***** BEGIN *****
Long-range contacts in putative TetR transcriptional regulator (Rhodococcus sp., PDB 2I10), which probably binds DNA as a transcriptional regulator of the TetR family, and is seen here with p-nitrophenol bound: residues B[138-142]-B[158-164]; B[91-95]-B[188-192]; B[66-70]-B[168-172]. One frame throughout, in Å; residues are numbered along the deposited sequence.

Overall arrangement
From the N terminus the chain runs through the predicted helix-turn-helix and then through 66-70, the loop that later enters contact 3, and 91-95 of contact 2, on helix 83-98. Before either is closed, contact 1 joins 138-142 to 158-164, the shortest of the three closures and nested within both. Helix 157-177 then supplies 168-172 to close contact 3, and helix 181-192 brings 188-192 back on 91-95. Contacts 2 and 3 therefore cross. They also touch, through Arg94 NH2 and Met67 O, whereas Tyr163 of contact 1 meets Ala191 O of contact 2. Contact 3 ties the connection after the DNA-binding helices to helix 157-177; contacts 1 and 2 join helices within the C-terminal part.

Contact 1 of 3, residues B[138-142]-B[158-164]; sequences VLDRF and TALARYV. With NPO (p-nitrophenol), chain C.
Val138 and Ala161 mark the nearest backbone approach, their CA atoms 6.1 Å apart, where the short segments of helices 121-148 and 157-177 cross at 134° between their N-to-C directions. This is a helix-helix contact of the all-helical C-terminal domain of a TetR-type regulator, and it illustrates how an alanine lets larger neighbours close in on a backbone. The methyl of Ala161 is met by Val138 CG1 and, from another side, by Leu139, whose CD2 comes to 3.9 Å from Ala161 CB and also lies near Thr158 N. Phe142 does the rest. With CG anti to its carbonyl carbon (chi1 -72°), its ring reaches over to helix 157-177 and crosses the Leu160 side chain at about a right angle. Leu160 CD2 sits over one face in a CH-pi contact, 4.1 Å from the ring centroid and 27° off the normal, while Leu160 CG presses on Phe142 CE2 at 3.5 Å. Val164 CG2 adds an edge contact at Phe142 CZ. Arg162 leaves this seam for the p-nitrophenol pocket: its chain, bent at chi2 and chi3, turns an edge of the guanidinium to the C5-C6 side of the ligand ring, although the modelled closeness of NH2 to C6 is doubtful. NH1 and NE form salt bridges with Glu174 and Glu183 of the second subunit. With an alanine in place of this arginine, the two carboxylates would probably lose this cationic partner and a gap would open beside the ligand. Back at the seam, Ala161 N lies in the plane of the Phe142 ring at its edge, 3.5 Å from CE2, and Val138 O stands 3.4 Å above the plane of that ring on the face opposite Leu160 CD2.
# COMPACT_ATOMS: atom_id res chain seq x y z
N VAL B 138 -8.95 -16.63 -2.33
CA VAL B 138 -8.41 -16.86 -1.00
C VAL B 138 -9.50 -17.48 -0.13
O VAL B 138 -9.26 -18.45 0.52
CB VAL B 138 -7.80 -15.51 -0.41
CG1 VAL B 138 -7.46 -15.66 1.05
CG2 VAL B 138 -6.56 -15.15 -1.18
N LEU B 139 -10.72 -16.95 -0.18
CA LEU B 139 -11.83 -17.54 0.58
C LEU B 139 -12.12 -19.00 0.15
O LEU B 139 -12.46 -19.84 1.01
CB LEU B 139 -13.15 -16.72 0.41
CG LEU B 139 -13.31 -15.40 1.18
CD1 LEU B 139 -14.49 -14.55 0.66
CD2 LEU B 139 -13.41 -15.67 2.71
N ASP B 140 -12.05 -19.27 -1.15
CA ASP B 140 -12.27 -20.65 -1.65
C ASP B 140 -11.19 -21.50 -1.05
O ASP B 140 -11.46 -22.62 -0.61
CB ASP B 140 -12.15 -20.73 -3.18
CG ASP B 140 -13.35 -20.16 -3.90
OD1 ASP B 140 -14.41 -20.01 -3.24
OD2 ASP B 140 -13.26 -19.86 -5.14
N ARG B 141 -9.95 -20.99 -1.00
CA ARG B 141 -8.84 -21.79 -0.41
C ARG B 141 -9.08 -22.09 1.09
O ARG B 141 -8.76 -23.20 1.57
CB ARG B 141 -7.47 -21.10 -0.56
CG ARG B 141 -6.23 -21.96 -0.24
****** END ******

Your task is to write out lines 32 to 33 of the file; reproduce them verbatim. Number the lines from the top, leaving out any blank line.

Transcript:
C ARG B 141 -9.08 -22.09 1.09
O ARG B 141 -8.76 -23.20 1.57